The resulting data are used to estimate private angler effort from shore and private boats.
From Maine through Mississippi, the telephone For-Hire Survey is conducted with a sample of state and federally permitted for-hire vessel representatives. The sample is drawn from an online database of for-hire vessels, including both charter and headboats.
While NOAA Fisheries administers the FHS, state agencies conduct it. During each FHS interview, state samplers ask vessel operators to report vessel-fishing activity for specified one-week reference periods and to recount details from each trip. These details include:
- Number of vessel trips with paying passengers taken that week
- Number of anglers that fished from the vessel on each trip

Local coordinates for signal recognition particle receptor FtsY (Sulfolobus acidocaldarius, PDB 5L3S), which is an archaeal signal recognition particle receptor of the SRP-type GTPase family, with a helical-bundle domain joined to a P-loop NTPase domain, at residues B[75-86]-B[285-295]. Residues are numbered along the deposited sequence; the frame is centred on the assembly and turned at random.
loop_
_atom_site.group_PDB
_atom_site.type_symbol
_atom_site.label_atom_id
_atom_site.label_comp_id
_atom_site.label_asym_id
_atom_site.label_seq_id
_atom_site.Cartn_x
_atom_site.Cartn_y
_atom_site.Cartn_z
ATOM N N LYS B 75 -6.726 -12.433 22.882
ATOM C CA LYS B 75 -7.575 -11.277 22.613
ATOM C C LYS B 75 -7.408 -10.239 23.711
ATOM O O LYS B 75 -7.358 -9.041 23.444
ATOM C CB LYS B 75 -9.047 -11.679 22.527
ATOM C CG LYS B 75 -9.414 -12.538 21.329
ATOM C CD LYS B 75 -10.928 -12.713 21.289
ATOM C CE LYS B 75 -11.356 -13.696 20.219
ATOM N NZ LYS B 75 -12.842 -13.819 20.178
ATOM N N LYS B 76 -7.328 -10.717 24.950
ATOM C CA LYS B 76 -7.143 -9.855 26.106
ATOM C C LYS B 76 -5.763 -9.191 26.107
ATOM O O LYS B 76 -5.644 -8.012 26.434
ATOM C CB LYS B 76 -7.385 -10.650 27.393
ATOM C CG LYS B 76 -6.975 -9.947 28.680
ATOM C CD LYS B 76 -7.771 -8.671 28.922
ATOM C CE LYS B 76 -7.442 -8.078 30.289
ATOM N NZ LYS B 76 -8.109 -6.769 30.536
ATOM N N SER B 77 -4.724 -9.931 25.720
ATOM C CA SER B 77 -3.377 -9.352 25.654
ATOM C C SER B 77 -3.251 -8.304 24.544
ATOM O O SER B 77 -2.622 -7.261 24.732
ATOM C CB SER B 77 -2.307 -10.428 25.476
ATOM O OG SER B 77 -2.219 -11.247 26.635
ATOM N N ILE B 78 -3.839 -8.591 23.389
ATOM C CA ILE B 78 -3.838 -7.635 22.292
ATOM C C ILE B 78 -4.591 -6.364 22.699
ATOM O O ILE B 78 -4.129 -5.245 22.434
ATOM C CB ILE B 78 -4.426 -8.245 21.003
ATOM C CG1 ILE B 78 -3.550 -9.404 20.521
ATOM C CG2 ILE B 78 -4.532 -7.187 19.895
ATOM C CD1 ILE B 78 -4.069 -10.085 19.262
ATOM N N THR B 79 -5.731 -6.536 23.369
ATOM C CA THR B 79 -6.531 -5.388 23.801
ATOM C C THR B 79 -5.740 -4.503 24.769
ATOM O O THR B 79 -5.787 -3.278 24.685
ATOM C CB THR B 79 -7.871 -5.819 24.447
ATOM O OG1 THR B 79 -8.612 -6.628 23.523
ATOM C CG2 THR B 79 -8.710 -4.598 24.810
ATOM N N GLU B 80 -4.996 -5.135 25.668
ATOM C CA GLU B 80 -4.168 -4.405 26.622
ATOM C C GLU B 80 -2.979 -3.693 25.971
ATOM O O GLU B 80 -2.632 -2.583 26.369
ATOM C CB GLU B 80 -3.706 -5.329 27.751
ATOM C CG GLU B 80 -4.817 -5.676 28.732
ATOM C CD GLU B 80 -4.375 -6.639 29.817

- Hours, area, and in some states, method fished (e.g., casting, drifting, trolling)
- Species targeted
The resulting data are used to estimate for-hire fishing effort, or the number of angler trips taken from charter boats and headboats.
Additional For-Hire Data Collection Programs
From Maine to Virginia, for-hire vessels that possess an Atlantic Highly Migratory Species Charter/Headboat Permit—or indicate to a state sampler that they have targeted HMS on a recent fishing trip—are required to participate in the Large Pelagics Telephone Survey, conducted as an “add-on” to the For-Hire Survey. Federally permitted for-hire vessels may also be required to report catch, effort, and economic information through additional data collection programs.
- In the Greater Atlantic, electronic vessel trip reports supplement the For-Hire Survey: While the vessels that must submit eVTRs are still part of the For-Hire Survey sample frame, they are not called to participate. Data collected through these eVTRs are supplemental to MRIP data collected through the For-Hire Survey to estimate for-hire fishing effort. Therefore, MRIP does not produce estimates using this data.